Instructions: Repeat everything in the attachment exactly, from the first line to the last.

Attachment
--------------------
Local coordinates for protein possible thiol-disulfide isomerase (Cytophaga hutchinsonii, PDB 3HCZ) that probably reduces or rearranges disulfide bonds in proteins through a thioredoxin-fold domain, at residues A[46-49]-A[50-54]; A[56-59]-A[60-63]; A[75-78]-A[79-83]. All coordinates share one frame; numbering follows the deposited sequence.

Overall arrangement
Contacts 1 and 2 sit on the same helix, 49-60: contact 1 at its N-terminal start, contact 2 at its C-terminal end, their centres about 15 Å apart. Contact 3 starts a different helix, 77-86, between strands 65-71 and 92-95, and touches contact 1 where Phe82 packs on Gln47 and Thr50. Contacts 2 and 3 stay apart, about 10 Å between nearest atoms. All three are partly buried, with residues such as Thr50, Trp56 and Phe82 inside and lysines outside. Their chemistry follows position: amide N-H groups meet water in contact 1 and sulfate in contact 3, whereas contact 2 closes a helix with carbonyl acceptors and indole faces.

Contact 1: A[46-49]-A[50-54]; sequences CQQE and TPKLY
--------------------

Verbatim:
Local coordinates for protein possible thiol-disulfide isomerase (Cytophaga hutchinsonii, PDB 3HCZ) that probably reduces or rearranges disulfide bonds in proteins through a thioredoxin-fold domain, at residues A[46-49]-A[50-54]; A[56-59]-A[60-63]; A[75-78]-A[79-83]. All coordinates share one frame; numbering follows the deposited sequence.

Overall arrangement
Contacts 1 and 2 sit on the same helix, 49-60: contact 1 at its N-terminal start, contact 2 at its C-terminal end, their centres about 15 Å apart. Contact 3 starts a different helix, 77-86, between strands 65-71 and 92-95, and touches contact 1 where Phe82 packs on Gln47 and Thr50. Contacts 2 and 3 stay apart, about 10 Å between nearest atoms. All three are partly buried, with residues such as Thr50, Trp56 and Phe82 inside and lysines outside. Their chemistry follows position: amide N-H groups meet water in contact 1 and sulfate in contact 3, whereas contact 2 closes a helix with carbonyl acceptors and indole faces.

Contact 1: A[46-49]-A[50-54]; sequences CQQE and TPKLY